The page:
• Could urbanisation and biodiversity be compatible?

    More than 900 species of wild bees are found in France, but many of them - such as bumblebees - are in decline.  INRA scientists, working in collaboration with the naturalist association Arthropologia, have carried out the first exhaustive study in Europe to evaluate the impact of urbanisation on the wild bee community.  They studied 24 more or less urbanised sites in and around Lyon and recorded 291 different bee species.  Although bee abundance decreased with an increasing level of urbanisation, the number of species present was at its peak in periurban areas, and 60 species - a considerable number - were found at the most urban site.  These findings are published in the open-access journal PLOS ONE on 13 August 2014.

  • INRA’s Annual Report for 2013

    In its new format with three thematic sections, the Annual Report for 2013 - which was presented at the end of June to INRA's Board of Directors - reflects the diversity of the Institute's activities and the commitment of its staff.

  • INRA is recruiting 49 experienced researchers in 2014

    Being an INRA researcher means participating in high-quality research that serves the interests of society. It also means advancing our state of knowledge and contributing to the development of innovative solutions that will allow us to produce food sustainably, preserve the environment, and improve the quality of the foods we eat. INRA uses open competitions to recruit experienced researchers who are proficient at designing and conducting research projects. Applications can be submitted from June 30 to September 1, 2014.

  • INRA is recruiting a research director in the field of Food and Bioproduct Engineering

    INRA is recruiting a Senior Research Director (DR1) in the field of Food and Bioproduct Engineering. This permanent position is filled through an open competition. Applications are open from 30 June to 1st September 2014.

  • A first in Europe: birth of four foals from genotyped, cryopreserved embryos

    IFCE and INRA announced that, for the first time ever in Europe, four foals were successfully born as the result of the transfer of genotyped and cryopreserved embryos. The goal of this work is to better understand embryonic development, control livestock reproduction, and maintain breed genetic diversity. Furthermore, it is advantageous for the horse industry to be able to determine the traits of a future foal.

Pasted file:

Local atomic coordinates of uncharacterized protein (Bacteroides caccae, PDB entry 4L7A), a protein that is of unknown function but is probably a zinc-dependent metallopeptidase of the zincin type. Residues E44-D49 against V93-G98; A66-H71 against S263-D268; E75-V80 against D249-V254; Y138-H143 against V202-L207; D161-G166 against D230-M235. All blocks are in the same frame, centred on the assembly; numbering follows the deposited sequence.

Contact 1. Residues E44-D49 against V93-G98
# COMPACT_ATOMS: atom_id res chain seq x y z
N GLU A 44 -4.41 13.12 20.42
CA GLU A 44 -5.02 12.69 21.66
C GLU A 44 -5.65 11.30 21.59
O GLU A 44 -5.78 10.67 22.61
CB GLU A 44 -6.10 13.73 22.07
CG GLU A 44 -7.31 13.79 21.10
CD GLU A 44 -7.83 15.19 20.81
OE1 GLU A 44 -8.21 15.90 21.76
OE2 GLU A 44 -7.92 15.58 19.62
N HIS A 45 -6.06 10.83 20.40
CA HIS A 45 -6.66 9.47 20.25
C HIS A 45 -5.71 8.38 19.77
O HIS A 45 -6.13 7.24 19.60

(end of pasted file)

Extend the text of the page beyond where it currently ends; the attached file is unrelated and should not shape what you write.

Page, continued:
• Soil ecotoxicology and agroecology: partners in progress

    Ecotoxicology is the study of the effects of toxic chemicals on the environment. It is a rapidly evolving field.

  • Mouth bacteria invade the gut in liver cirrhosis patients

    Scientists from INRA in collaboration with a Chinese team found that the gut microbiota1  of individuals with liver cirrhosis differ notably from healthy individuals’, showing a high proportion of oral bacteria. This discovery, published in Nature on 23 June 2014, allowed researchers to build a non-invasive test for liver cirrhosis, accurate to over 90%. This scientific breakthrough could have applications for other chronic diseases and represents an important step in the research for therapies.

05 Aug 2014
Boîte de  CONSERVE .. © @INRA, Fotolia - Frog 974

Bisphenol A and food intolerance, a link established for the first time

A team of INRA research scientists in Toulouse has just shown that perinatal exposure to low doses of BPA could increase the risk of developing food intolerance in adulthood.

10 Jul 2014
DNA. © INRA

Livestock epigenetics: laying the foundation for future benefits

Each living organism contains both a genome AND an epigenome. But what is the epigenome? This report will help answer this question and discuss recent discoveries by INRA scientists related to the topic of livestock epigenetics.

11 Jul 2014
Abeille domestique butinant une fleur de colza.. © @INRA, RENARD Michel

Taking account of the environment of bees to better evaluate insecticide-related risks

A study coordinated by INRA and involving ACTA, CNRS and ITSAP-Institut de l'Abeille, has shown that the level of sensitivity of bees to the adverse effects of pesticides varies as a function of environmental conditions.

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